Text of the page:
Collection Spotlight: Robert F. Kennedy and the UFW
U.S. Senator Robert F. Kennedy strongly supported the advance of human rights and in doing so he forged a relationship in the 1960s with the United Farm Workers, a union that sought to improve the lives and working conditions of migrant farm workers across the country. Kennedy supported the workers during a 1966 Senate Subcommittee on Migratory Labor hearing in Delano, California. In the spring of 1968, when UFW president Cesar Chavez ended his 25-day spiritual fast, he invited Kennedy to sit beside him at a Catholic mass held with nearly 8000 farm workers, members of the clergy, and their supporters. Days later Kennedy announced his candidacy in the U.S. presidential race. In recognition of his continued support for farm workers, the UFW campaigned heavily for Kennedy in California’s Mexican-American neighborhoods, which is widely believed to have tipped the state primary in his favor.
On the evening of June 4, 1968, Senator Robert F. Kennedy celebrated his victory in the California democratic presidential primary at the Ambassador Hotel in Los Angeles. A number of key supporters stood behind him as he spoke, including Dolores Huerta, UFW vice president. Shortly after midnight on June 5, hotel staff and aides led Kennedy though the hotel kitchen so he could speak to the press in another room. When the group reached the pantry, Palastinian immigrant Sihran Sirhan fired at them, hitting Kennedy multiple times. Kennedy died of his wounds in the early morning on June 6. Five others were also non-fatally shot, including UAW Region 6 director and Kennedy campaigner Paul Schrade. Chavez and Huerta would later found the UFW’s health insurance plan in Kennedy’s name.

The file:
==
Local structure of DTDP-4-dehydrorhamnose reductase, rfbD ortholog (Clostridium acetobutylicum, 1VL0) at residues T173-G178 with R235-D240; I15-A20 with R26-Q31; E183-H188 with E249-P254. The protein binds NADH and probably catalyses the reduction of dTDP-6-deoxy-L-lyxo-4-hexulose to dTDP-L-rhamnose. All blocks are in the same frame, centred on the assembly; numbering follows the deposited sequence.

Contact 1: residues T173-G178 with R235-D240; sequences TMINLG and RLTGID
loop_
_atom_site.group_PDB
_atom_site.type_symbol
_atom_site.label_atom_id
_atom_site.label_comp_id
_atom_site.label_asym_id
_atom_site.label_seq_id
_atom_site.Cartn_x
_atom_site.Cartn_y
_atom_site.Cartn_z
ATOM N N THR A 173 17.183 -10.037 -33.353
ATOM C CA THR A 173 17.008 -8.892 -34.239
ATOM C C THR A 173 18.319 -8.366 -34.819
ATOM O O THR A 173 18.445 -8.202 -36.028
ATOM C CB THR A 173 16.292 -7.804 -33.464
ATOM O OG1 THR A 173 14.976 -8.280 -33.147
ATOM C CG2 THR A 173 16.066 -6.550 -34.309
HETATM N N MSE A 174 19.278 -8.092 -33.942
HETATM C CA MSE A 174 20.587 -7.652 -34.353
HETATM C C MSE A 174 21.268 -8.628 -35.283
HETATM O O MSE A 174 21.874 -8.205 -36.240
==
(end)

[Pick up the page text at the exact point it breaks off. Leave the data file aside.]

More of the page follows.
In an oral history interview available in the Reuther Library Reading Room, Paul Schrade recalled at length his work with the UFW and the Kennedy campaign, as well as the night that he was shot and Kennedy was assassinated. The UFW Image Gallery offers a visual history of the organization, and includes evidence of Kennedy's work with the UFW. The operations of the UFW, including Kennedy's support of the union, is also well-documented in numerous collections at the Reuther Library. The records of the Agricultural Workers Organizing Committee and the National Farm Workers Association detail the beginnings of the farm workers movement. Their merger into the UFW and the union’s subsequent actions to improve the lives and working conditions of farm workers is recorded in collections from numerous UFW departments, including the UFW Central Administration Records, the UFW Administration Department Records, and the UFW Office of the President: Cesar Chavez Records. Other important collections include the National Farm Workers Ministry Records, the Reverend James Drake Papers, and the Marshall Ganz Papers. The Reuther also holds the records of numerous state and boycott offices.
A complete list of UFW collections is available on the Reuther Library Web site.
Troy Eller is the Archivist for the Society of Women Engineers.